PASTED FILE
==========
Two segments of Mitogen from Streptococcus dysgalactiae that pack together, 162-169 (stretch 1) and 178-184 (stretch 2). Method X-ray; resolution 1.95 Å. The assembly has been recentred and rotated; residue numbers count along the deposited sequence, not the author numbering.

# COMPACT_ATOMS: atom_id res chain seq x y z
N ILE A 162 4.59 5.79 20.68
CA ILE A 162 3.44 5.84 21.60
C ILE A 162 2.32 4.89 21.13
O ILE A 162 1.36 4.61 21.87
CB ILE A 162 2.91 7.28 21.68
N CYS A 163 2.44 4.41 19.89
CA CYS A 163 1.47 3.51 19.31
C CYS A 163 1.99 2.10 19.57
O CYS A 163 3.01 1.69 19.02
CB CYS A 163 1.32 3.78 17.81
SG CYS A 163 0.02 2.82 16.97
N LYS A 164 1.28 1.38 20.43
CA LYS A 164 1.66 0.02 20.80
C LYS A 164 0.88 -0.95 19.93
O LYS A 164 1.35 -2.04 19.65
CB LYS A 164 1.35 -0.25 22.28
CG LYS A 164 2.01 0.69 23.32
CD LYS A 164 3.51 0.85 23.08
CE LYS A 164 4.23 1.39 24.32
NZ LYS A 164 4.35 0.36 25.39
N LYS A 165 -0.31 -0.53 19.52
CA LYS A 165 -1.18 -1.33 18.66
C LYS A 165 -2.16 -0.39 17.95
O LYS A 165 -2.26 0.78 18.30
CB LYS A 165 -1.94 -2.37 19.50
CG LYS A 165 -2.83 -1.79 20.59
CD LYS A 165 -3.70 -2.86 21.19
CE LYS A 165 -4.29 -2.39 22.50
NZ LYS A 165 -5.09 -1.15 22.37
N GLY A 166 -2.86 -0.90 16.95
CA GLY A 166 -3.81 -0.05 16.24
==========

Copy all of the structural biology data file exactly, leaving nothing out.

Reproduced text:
Two segments of Mitogen from Streptococcus dysgalactiae that pack together, 162-169 (stretch 1) and 178-184 (stretch 2). Method X-ray; resolution 1.95 Å. The assembly has been recentred and rotated; residue numbers count along the deposited sequence, not the author numbering.

# COMPACT_ATOMS: atom_id res chain seq x y z
N ILE A 162 4.59 5.79 20.68
CA ILE A 162 3.44 5.84 21.60
C ILE A 162 2.32 4.89 21.13
O ILE A 162 1.36 4.61 21.87
CB ILE A 162 2.91 7.28 21.68
N CYS A 163 2.44 4.41 19.89
CA CYS A 163 1.47 3.51 19.31
C CYS A 163 1.99 2.10 19.57
O CYS A 163 3.01 1.69 19.02
CB CYS A 163 1.32 3.78 17.81
SG CYS A 163 0.02 2.82 16.97
N LYS A 164 1.28 1.38 20.43
CA LYS A 164 1.66 0.02 20.80
C LYS A 164 0.88 -0.95 19.93
O LYS A 164 1.35 -2.04 19.65
CB LYS A 164 1.35 -0.25 22.28
CG LYS A 164 2.01 0.69 23.32
CD LYS A 164 3.51 0.85 23.08
CE LYS A 164 4.23 1.39 24.32
NZ LYS A 164 4.35 0.36 25.39
N LYS A 165 -0.31 -0.53 19.52
CA LYS A 165 -1.18 -1.33 18.66
C LYS A 165 -2.16 -0.39 17.95
O LYS A 165 -2.26 0.78 18.30
CB LYS A 165 -1.94 -2.37 19.50
CG LYS A 165 -2.83 -1.79 20.59
CD LYS A 165 -3.70 -2.86 21.19
CE LYS A 165 -4.29 -2.39 22.50
NZ LYS A 165 -5.09 -1.15 22.37
N GLY A 166 -2.86 -0.90 16.95
CA GLY A 166 -3.81 -0.05 16.24